Q&A with Project ALS Researcher Dr. Sebastian Thams, Karolinska Institute, on His Recent Discovery, Published in Molecular Therapy
Can you describe your discovery that was recently published in Molecular Therapy?
In our recent paper, we present a new screening platform, in which we elicit neurodegeneration by exposing ALS motor neurons to a biological stressor. We used this assay to screen for neuroprotective compounds reversing ALS-associated cell stress. We identified two groups of promising compounds, which increased motor neuron survival in mouse and human cultures, and delayed loss of muscle nerve endings in ALS mice. These compounds included protein kinase inhibitors and a bile acid. Altogether, our results have now enabled us to start the development of completely new drugs for ALS.
How does this discovery add to the field of ALS drug testing?
Our study demonstrates that stem cell-based screening models are valuable tools for swift and robust evaluation of potential drug candidates. As a proof-of-concept, we showed neuroprotective drug effects in mouse and human cell cultures, as well as in muscles from ALS mice, thereby strengthening the notion that important results from cells in cultures can be applied to ALS patients in the future.
How does this bring us closer to treatments for patients?
We have now identified promising compounds that reverse disease-related processes in motor neurons. While most of these compounds are not suitable for direct testing in patients in their present form, they possess important neuroprotective properties, which we are now taking advantage of. The compounds are in the process of refinement and modification to be more suitable for treatment in patients. We are optimistic that the compounds can soon be ready for testing in ALS patients.
How has Project ALS affected your career?
Project ALS has created a stimulating academic environment for cutting edge translational stem cell research, which I had the great opportunity to be a part of during my time at Columbia University. My experience at the Project ALS laboratory provided me with essential tools that I now use in my own laboratory. The nurturing setting fostered an invaluable international network, which I benefit from in current collaborations.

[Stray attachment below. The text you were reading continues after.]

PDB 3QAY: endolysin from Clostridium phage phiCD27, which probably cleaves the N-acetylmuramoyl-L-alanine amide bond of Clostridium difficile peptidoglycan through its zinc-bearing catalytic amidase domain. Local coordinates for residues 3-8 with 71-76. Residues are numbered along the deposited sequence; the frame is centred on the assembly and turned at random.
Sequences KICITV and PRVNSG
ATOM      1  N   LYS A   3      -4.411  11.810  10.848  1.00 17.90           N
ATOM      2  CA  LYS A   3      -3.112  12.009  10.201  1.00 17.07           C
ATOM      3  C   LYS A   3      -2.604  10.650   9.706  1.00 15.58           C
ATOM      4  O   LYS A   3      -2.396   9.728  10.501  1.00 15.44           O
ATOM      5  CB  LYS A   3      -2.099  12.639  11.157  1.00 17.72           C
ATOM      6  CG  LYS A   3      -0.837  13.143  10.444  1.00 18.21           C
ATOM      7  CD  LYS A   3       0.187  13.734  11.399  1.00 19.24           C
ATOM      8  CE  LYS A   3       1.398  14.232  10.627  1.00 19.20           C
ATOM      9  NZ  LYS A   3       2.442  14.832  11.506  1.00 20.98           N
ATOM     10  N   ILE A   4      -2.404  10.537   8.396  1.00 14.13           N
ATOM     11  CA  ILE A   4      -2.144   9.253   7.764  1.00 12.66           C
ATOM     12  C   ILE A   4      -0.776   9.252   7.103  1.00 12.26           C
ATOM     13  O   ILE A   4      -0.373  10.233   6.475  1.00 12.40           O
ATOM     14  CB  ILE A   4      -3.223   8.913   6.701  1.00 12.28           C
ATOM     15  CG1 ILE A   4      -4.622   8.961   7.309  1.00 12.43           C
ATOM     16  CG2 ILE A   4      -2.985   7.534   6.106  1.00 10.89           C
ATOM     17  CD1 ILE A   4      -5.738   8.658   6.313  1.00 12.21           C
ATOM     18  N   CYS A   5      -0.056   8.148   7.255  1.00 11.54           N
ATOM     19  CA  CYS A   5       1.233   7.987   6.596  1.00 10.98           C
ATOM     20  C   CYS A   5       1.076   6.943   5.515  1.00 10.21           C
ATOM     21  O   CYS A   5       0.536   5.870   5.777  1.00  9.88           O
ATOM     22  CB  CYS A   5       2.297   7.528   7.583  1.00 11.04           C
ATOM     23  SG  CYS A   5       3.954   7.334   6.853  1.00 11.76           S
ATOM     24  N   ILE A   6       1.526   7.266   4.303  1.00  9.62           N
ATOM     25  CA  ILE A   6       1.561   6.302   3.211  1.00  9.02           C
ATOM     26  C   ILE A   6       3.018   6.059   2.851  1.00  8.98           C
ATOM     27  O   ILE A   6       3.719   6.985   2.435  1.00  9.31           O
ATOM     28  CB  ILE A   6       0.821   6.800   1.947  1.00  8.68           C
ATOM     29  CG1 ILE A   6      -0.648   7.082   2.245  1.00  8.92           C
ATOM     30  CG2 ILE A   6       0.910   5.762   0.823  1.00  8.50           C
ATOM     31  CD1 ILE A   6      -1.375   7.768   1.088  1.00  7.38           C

What did you focus on in your early work with Project ALS?
I was particularly interested in setting up new platforms for drug screening using stem cell-derived neurons. I focused specifically on the intrinsic properties of motor neurons that render them susceptible to neurodegeneration. My outstanding goal was to gain new insights into motor neuron vulnerability, and subsequently, use this knowledge to design new therapies for ALS.
What else have you been working on recently?
I presently divide my time between working as a physician and a scientist at the Department of Neurology, Karolinska University Hospital in Stockholm, Sweden. I am involved in both clinical trials for new ALS treatments and basic research projects related to cell stress mechanisms in ALS. Time management is a struggle when you split your attention, but I have the great opportunity to work on projects ranging from cells to patients. My goal is to improve the clinical management for ALS patients, and hopefully contribute to the development of more potent treatments for the disease.
Read the published study here.
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